Female Priests Among Christians and Mormons, Part 9

[You can find the whole series here.]
Blueprint ecclesiology is one of the arguments put forward by some denominations (including TCJCoLDS). I want to look at a couple of others that might be useful but are more friendly to possible ordination of women. I’m not trying to be exhaustive, largely because I’m sure I can’t do it or I’ve forgotten stuff that could be said.

First, Quasi-Blueprint ecclesiology. Here, parts of the building (ecclesial structure) are provided in terms of “God has left some instructions but not comprehensive ones.” The criteria for adjustment/existence are “usefulness without harm” and, “the will of God/the Spirit.” What can this mean? More pointedly, what can the will of Christ mean if we aren’t referencing a detailed blueprint left behind by Jesus (or in the case of Mormons, within their larger canon)? It is true that early Mormons were quite sensitive to the notion of blueprint since they were very careful, initially, not to go beyond the Book of Mormon designators in the early Moroni chapters. That went by the board fairly quickly however. Moreover, I don’t believe that LDS have ever lacked for careful even temporary creativity in ecclesiology (think Seventy, First Council of Seventy, Assistants to the Twelve, lone Apostles, Regional Representatives, Executive Administrators, area presidencies, high priest group leaders, traveling bishops, stake bishops, temple presidents, temple matrons, and so on and so forth). History and sociology have played a role in the development of church structures, especially say in the early post apostolic program of bishops and the college of presbyters that emerged at the end of the first century modeled on Jesus and his disciples. This is far more subtle than blueprint ecclesiology.

The strength of quasi-blueprint ecclesiology is that it takes from the strength of blueprint ecclesiology but adds a flexibility to circumstance not present in the latter. On the one hand, the age long custom of ordaining only males might be beyond the pale for some practitioners of quasi-blueprint. But perhaps the breaking of obviously human barriers of origin, race, and rank is only complete when the barrier of sex is broken in priesthood lines. “There is neither Jew nor Greek, neither slave nor free, neither male nor female, for you are all one in Christ Jesus.” Maybe.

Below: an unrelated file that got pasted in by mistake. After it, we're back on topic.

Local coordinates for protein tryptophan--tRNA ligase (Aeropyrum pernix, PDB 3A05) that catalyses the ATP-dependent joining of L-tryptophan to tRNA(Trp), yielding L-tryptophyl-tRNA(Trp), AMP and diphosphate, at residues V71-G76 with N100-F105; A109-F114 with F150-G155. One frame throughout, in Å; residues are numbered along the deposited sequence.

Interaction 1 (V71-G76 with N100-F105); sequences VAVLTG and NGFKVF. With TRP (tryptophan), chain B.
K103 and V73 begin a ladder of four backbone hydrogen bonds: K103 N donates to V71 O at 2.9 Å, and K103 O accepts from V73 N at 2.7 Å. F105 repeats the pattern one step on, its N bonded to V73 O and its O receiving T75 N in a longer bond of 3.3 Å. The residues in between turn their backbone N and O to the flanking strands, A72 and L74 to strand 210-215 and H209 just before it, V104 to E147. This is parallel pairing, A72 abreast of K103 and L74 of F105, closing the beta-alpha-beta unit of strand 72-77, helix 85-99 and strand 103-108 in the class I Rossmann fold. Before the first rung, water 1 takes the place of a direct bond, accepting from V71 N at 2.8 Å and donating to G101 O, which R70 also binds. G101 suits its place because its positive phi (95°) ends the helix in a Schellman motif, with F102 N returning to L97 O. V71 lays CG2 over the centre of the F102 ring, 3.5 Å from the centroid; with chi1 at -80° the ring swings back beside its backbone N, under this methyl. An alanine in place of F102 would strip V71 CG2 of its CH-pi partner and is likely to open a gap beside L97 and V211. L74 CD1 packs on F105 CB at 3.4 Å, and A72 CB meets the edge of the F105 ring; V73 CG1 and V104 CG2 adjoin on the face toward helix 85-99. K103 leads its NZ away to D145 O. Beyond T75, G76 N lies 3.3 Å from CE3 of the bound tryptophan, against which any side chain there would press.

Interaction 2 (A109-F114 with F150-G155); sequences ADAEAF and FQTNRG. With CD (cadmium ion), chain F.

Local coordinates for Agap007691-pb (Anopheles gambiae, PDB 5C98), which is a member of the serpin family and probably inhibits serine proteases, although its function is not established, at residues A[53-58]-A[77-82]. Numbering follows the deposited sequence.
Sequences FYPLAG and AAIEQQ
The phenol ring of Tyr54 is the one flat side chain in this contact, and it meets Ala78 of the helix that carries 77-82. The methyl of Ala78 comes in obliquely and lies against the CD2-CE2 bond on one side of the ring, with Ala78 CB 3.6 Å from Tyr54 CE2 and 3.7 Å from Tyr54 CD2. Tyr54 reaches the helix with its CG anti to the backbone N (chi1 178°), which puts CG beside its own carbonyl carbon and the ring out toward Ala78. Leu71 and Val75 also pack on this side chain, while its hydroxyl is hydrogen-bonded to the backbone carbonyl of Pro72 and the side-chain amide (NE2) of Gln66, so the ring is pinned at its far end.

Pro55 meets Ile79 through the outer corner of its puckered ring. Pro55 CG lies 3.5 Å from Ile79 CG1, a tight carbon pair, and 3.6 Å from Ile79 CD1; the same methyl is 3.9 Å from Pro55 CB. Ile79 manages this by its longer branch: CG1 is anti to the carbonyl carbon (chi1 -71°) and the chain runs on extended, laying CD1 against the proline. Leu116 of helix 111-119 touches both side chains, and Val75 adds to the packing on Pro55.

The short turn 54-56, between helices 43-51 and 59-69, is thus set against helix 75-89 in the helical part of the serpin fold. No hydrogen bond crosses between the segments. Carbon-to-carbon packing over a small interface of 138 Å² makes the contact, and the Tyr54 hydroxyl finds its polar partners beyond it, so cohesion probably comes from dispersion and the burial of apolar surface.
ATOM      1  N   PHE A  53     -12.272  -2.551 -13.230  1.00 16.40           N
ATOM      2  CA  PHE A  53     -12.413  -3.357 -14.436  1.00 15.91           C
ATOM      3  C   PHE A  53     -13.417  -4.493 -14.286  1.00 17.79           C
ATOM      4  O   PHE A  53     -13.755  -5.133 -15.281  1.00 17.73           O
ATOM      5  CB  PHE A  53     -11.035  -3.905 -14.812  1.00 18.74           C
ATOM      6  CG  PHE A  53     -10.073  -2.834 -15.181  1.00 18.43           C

There is one aspect of this that might give one pause. When Jesus came to earth, he came as a male. Word made male flesh. Priesthood office is often characterized by thinking that the officer stands in for Christ in various acts (in the sacraments, say). Perhaps we can attach the maleness of Christ to humanity in general. Human biology generally (not uniformly, but generally) divides along one sex or the other, not both or neither. If the theology of priest as Christ puts primary stress on SEX then maleness is a tripwire for female ordination. However, if one sees Jesus as continuing mediator for Humanity then possibly a priesthood of both males and females is a better symbol of universal redemption. There is room for reasonable disagreement here if the bludgeon of blueprint ecclesiology is off the table.

I think I’ll stop here and finish up this line of thought in the next post.

Comments

  1. The “will of God” argument is extra slippery in LDS tradition, in my opinion. We have a seemingly inexhaustible supply of “will of God” going forward and “policy for a time” looking backward. I find it hard to believe that anybody with a few decades of experience that includes explaining a new program and forgetting a displaced program can take comfort in any one pattern being the eternal right way.

    On the other hand, I think Mormonism’s embodied gendered fixed place and time Godhead makes the maleness of the Christ figure extraordinarily powerful in LDS imagination about ordination and about women’s role generally. Frankly, as a lifelong male in a lifelong LDS tradition I struggle to see how women find a place for themselves in the vision. Bearing and nurturing children . . . and then what? (This has been a spur to my rejecting most standard Mormon mythology, tbh, so I am a suspect character in this discussion from the beginning.)